Equally, the French archers fired their arrows without use of much energy and the rate of firing was slower, the soldiers did not require to aim and fire but just fired with the automated system of the crossbow. King Henry V knew that the French arches were disadvantaged compared to the English troops who used the longbow and he thus capitalized on the situation by first laying siege the French territory thus provoking the French to war and he maintained the bowshot distance for effective use of arrows against the French. Use of bowshot range is the main key factor that determined the progress of the war by archery. The French had fewer flanking cavalry to defend against the English archers who used numerous arrows and pointed staves in front of the English archers to prevent man-to-man combat that would have proved fatal to the English because they were out-numbered by one to five French. The French attack consisted mainly of using heavy armored, dismounted knights who advanced against the English over wet and soaked ground, which detrimentally delayed their defense action. Soaked wet ground hindered the expected faster advancement of the French knights that caused their eminent defeat. The wet soaked ground slowed the French knights from closing their gap to meet the English who rebelled them away b using their expert archers. The terrain worked against the French in that even new knight who joined the war to facilitate the dead and hurt knights were delayed or they were grouped together by the furious English arrows that caused them to remain tightly packed together to barely strike. King Henry V order his army to march once the archers had eliminated the best part of the French knights and he order use of lighter equipment and mobile archers or battle axes and swords to hack down he French. The move was easily executed since the wet ground confounded the French and the quagmire made it easier for the English knights to take French prisoners but many were killed at the battlefield.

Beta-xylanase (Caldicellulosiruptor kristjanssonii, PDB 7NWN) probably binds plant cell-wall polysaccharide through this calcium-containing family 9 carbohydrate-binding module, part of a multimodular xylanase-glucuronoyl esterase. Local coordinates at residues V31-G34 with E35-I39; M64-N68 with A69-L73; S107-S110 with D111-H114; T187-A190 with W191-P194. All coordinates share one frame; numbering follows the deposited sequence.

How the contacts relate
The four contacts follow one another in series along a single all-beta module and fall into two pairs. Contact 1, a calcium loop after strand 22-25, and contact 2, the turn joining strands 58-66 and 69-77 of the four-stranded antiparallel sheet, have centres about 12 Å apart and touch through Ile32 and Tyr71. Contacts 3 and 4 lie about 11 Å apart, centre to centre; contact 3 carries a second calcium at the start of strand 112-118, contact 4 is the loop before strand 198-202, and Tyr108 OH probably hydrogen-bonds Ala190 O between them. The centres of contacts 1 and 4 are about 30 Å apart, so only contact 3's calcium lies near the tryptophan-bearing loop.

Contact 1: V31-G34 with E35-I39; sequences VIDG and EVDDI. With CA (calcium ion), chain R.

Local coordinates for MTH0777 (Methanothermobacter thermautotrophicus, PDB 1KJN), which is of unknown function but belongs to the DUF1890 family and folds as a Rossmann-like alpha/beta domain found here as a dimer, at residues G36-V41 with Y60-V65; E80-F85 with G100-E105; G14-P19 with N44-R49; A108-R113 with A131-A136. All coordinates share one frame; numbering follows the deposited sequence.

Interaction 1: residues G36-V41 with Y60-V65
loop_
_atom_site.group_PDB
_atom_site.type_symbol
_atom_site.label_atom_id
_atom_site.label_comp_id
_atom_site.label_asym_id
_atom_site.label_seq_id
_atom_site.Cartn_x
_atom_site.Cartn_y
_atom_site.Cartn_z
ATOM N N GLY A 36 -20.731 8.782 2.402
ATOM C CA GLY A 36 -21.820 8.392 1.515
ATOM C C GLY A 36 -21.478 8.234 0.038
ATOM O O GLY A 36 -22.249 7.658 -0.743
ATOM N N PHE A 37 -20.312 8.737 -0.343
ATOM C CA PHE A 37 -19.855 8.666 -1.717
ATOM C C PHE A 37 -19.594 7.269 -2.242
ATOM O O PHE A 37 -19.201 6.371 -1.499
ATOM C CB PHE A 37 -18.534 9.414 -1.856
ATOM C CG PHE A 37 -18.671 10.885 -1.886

Effects of the war